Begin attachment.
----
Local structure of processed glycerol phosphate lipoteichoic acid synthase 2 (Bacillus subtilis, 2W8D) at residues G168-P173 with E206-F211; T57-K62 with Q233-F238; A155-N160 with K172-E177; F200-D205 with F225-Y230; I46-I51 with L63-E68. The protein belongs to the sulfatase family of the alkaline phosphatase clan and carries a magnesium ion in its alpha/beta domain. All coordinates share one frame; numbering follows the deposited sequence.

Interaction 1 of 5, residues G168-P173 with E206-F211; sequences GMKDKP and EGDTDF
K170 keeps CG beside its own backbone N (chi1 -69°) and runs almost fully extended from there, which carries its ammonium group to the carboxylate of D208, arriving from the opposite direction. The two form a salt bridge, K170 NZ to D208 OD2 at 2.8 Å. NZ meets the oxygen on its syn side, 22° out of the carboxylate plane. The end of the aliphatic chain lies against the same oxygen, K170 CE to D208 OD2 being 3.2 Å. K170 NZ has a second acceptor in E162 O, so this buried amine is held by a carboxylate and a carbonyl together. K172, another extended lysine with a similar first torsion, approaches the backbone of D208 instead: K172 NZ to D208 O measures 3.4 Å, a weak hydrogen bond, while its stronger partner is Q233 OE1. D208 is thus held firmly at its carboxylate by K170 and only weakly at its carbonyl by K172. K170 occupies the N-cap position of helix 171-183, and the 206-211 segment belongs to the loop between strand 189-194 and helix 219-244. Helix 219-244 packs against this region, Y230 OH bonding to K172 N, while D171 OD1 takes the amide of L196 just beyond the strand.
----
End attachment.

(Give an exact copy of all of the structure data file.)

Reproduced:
Local structure of processed glycerol phosphate lipoteichoic acid synthase 2 (Bacillus subtilis, 2W8D) at residues G168-P173 with E206-F211; T57-K62 with Q233-F238; A155-N160 with K172-E177; F200-D205 with F225-Y230; I46-I51 with L63-E68. The protein belongs to the sulfatase family of the alkaline phosphatase clan and carries a magnesium ion in its alpha/beta domain. All coordinates share one frame; numbering follows the deposited sequence.

Interaction 1 of 5, residues G168-P173 with E206-F211; sequences GMKDKP and EGDTDF
K170 keeps CG beside its own backbone N (chi1 -69°) and runs almost fully extended from there, which carries its ammonium group to the carboxylate of D208, arriving from the opposite direction. The two form a salt bridge, K170 NZ to D208 OD2 at 2.8 Å. NZ meets the oxygen on its syn side, 22° out of the carboxylate plane. The end of the aliphatic chain lies against the same oxygen, K170 CE to D208 OD2 being 3.2 Å. K170 NZ has a second acceptor in E162 O, so this buried amine is held by a carboxylate and a carbonyl together. K172, another extended lysine with a similar first torsion, approaches the backbone of D208 instead: K172 NZ to D208 O measures 3.4 Å, a weak hydrogen bond, while its stronger partner is Q233 OE1. D208 is thus held firmly at its carboxylate by K170 and only weakly at its carbonyl by K172. K170 occupies the N-cap position of helix 171-183, and the 206-211 segment belongs to the loop between strand 189-194 and helix 219-244. Helix 219-244 packs against this region, Y230 OH bonding to K172 N, while D171 OD1 takes the amide of L196 just beyond the strand.